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As the debate over the budget for Fiscal Year 2011 continues, questions regarding plans for increased science funding in 2012 linger.
As the United States Congress continues to debate the budget for Fiscal Year 2011, it remains unclear how the results will affect the increased science funding for 2012 proposed by President Barack Obama in his “Plan for Science and Innovation” released in February.
That plan called for doubling the budgets of three key science agencies, the National Science Foundation (NSF), the Department of Energy’s Office of Science (DOE SC), and the National Institute of Standards and Technology (NIST) laboratories. The president proposed $13.9 billion in total funding for those three agencies, an increase of $1.5 billion or 12.2 percent above the 2010 enacted total.
Since then, however, Congress has been unable to reach agreement on the overall 2011 budget, and has passed several continuing resolutions to keep the government running while the debate continues. In the past two continuing resolutions (5th & 6th), $10 billion was cut from the overall budget and the latest intelligence suggests that an additional $30 billion in cuts may be made. If those cuts do take effect, they are sure to have an impact on the science portfolio for 2011. They would also affect the baseline budget numbers on which 2012 science funding will be based.
Several nonprofit science associations, including the American Chemical Society (ACS, Washington, D.C.) expressed strong support for the president’s proposed increases in science funding, and hope that such funding will be maintained in spite of current budget challenges.
“ACS and its members continue to remind our elected officials that reliable and sustained funding is critical to innovation, competitiveness, and the U.S. economy,” said Glenn S. Ruskin, director of the Office of Public Affairs at ACS. “We hope that as budget adjustments are made to address the nation's increasing debt and deficit that prudent choices will be made to preserve support for programs that help grow and sustain the economy.”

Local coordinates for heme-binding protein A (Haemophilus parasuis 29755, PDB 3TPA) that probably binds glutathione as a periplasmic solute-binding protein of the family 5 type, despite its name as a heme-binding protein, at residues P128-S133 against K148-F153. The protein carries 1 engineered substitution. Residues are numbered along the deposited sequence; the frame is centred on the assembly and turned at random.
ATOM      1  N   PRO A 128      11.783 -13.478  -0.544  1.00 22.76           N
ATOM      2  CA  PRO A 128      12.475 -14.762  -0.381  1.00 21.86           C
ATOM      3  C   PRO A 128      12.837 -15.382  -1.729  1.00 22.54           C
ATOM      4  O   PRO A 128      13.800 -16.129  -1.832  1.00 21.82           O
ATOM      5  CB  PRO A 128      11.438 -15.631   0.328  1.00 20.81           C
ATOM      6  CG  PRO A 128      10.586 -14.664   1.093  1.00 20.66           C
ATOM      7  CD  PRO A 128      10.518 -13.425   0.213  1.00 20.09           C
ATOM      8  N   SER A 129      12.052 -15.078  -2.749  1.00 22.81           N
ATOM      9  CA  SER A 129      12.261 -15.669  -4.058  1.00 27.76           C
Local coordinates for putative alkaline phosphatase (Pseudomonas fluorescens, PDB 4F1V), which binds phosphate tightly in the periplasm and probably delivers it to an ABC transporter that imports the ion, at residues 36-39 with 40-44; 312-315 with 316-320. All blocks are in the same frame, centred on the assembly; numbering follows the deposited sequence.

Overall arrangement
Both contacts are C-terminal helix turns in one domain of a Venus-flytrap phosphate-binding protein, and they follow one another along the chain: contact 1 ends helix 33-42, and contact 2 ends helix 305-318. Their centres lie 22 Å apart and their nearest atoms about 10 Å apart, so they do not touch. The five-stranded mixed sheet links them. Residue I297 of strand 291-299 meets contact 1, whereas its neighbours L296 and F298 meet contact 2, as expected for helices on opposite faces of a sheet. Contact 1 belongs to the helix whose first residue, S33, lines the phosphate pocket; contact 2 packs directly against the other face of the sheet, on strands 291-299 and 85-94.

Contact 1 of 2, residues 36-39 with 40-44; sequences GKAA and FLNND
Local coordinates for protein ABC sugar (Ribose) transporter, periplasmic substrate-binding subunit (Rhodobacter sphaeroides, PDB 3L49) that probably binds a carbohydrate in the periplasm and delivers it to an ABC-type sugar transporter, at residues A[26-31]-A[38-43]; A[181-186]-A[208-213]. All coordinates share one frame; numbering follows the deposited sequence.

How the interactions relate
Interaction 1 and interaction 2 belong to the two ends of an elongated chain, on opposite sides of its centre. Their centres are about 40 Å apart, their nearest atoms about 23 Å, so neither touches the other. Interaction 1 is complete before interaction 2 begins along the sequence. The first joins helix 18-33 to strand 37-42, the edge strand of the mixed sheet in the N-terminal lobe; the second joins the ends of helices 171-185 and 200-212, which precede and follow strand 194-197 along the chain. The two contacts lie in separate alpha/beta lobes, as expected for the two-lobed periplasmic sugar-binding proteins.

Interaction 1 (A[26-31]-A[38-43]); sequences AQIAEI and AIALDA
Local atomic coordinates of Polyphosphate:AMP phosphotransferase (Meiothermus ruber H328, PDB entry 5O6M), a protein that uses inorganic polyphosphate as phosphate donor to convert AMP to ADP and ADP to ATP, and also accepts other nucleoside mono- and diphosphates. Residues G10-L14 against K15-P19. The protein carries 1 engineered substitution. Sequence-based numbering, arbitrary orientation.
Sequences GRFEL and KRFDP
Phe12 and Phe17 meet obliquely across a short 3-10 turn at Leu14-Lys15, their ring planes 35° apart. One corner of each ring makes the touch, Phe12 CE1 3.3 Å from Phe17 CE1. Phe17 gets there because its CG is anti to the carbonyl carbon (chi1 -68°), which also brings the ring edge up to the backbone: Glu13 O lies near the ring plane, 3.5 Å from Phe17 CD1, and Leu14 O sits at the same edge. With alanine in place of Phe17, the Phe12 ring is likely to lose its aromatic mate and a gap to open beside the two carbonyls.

The ACS recently adopted a policy statement that outlines policy recommendations in the areas of tax and trade; intellectual property; technology transfer and commercialization, and small business and entrepreneurship that, if adopted, would help create a more favorable environment for new, science-based jobs here in the United States.
In that statement, titled, “A Competitive U.S. Business Climate: the Role of Chemistry,” ACS recommends that national leaders take several key steps: Simplify the nation’s tax codes, reform intellectual property laws, mitigate start-up and retooling costs that industries and small businesses face, and enact trade policies that properly balance security and job creation (see below).
“The scientific and technological innovation that underpins U.S. economic competitiveness inspired the rest of the world to become excellent in science,” ACS President Nancy B. Jackson, Ph.D., said in a recent public statement. “We need both sustained and predictable investments in science and technology and business policy reform.”
American Chemical Society’s Policy Recommendations for the U.S. Government
Tax and Trade
ACS supports efforts to foster U.S. corporate tax and trade policies that will make American firms competitive with our international rivals:
ACS supports reforms to the U.S. patent and intellectual property framework that will promote, not impede, innovation:
Technology Transfer and Commercialization
ACS supports policies designed to improve technology transfer and commercialization of breakthroughs spurred by federal research investments:
Small Business and Entrepreneurship
ACS supports policies that foster the growth of small research and development businesses and encourage entrepreneurship: